AOL Dublin spearheading global ad systems upheaval
Bob Lord, CEO of AOL Networks

AOL Dublin spearheading global ad systems upheaval

29 Jan 2014

AOL’s 170-strong operation in Dublin will be in the vanguard of a major shift in the online and media giant’s transformation of its ad delivery systems over the next 12 months, the CEO of AOL Networks Bob Lord told

Lord, who is in Dublin this week to direct the strategy, said the company is shifting to what he describes as a “programmatic” advertising platform that will automate and match inventory across display, mobile, social, TV and video.

“We are endeavouring to build a one-stop-shop for global advertisers whereby major brands like Unilever and Coca-Cola can come to us directly to find their audience.

“The lynchpin is a system that allows us to work with the brands, the agencies and the publishers themselves to achieve pinpoint accuracy and return on investment.

“The magic comes in the ability of the new system to learn user behaviour and will involve a set of algorithms that matches audiences with inventory.”

Lord said the system will learn from a placement of a digital ad and will optimise this on an ongoing basis. “The smarter the brain the more effective the placement.”

Format ads are far from dead

Lord said AOL has become effective at serving ads that are contextually relevant to the user. “If a person is reading about mortgages they are more likely to transact with ads that match those stories. That’s basic. But what we are doing is moving to serving ads based on ad experience. HTML5 lets us do anything we want. We’ll have a whole organisation dedicated to premium formats – ‘react, transact’ – that’s the new evolution.”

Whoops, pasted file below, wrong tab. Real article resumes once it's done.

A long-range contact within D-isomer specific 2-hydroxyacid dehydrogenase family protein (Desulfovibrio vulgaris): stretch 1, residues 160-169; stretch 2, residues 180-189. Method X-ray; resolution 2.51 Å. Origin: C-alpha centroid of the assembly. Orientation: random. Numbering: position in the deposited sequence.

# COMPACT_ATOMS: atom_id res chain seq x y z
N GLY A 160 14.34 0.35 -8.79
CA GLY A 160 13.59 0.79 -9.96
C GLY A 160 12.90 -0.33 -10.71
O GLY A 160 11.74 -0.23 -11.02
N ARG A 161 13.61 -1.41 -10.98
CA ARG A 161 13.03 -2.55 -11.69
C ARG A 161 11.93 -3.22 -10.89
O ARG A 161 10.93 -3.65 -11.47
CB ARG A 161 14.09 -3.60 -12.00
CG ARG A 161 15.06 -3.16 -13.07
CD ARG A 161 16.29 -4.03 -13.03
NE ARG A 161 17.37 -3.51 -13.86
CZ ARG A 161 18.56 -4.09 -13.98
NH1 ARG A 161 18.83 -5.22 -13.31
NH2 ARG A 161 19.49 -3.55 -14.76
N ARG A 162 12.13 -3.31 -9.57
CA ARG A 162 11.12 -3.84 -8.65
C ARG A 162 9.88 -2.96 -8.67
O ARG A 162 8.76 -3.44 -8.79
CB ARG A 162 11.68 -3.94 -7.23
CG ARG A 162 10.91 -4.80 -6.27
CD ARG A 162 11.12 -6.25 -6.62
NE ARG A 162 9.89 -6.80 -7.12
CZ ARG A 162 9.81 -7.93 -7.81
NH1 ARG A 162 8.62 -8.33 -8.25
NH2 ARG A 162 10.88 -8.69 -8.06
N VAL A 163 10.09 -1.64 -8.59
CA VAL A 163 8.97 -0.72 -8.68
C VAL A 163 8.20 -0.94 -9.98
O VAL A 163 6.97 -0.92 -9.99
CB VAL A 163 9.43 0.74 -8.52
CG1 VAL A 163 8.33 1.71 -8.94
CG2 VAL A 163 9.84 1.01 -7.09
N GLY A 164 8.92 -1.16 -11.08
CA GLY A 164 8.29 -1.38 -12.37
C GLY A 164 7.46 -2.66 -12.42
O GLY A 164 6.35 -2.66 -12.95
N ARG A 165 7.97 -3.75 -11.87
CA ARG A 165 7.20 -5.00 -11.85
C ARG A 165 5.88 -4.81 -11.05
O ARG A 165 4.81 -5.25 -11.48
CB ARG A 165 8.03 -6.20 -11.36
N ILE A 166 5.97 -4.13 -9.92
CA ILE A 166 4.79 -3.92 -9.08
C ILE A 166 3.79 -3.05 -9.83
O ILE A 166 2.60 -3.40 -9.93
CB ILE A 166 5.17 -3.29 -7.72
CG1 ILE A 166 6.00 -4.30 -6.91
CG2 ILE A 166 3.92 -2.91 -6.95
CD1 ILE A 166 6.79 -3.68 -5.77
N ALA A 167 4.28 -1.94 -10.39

Interoperability and bridging experiences for users across devices, Lord added, will be crucial, and he believes the future of format advertising is only beginning.

“We are moving the pendulum today to more personalised content on mobile. People will talk about the display advertising business being dead – the only reason for that is nobody has taken it forward and made it more fun. We believe HTML5 will allow us to bridge any previous gaps that may have held display back.”

Lord said that in terms of reporting and analysing the performance of online advertising, particularly display advertising needs to be brought forward by the digital advertising industry as a whole.

“We need to be able to get to the point where we can pinpoint how advertising contributed to actual real sales for brands like Tesco, Mercedes or IKEA. I think HTML5 will bridge that gap. I think we have to set a higher bar for the digital advertising industry.”

Content and context

The three tenets of AOL’s new strategy, Lord said, will be programmatic advertising, video and premium formats.

On the video front, he said AOL wants to set itself apart by curating premium video content into the right channels for advertising partners and at the same time realising the difference between that and user-generated content, such as that seen on YouTube.

“The interesting thing is the premium content had been expensive to do and brands don’t always want to get caught up with or associated with cats on skateboards.

“The answer is somewhere in between. If I am Unilever, for example, I’d want o be associated with curated content and video and we’ve created channels like AOL Sports, AOL Beauty and more to pull together good quality content that brands will want to be associated with.”

He said the plan is also to allow brands like The Huffington Post and TechCrunch to have their own identity. “This is a debate we have all the time. The reality is people move in tribes and associate with things like Huff Post News, Huff Post Life, Engadget or TechCrunch. Our job is not to disrupt these channels if they’re already doing a good job. But certainly we need to mine our data to ensure that we are as effective as we can be.”

The interest graph

AOL is perhaps unique among the born-on-the-internet tech giants of today in that it has actually invested in content properties. That said, Lord believes it is critical in its future approach to work with social networks, like Twitter and Facebook, to deliver the context-based advertising performance its brand customers want.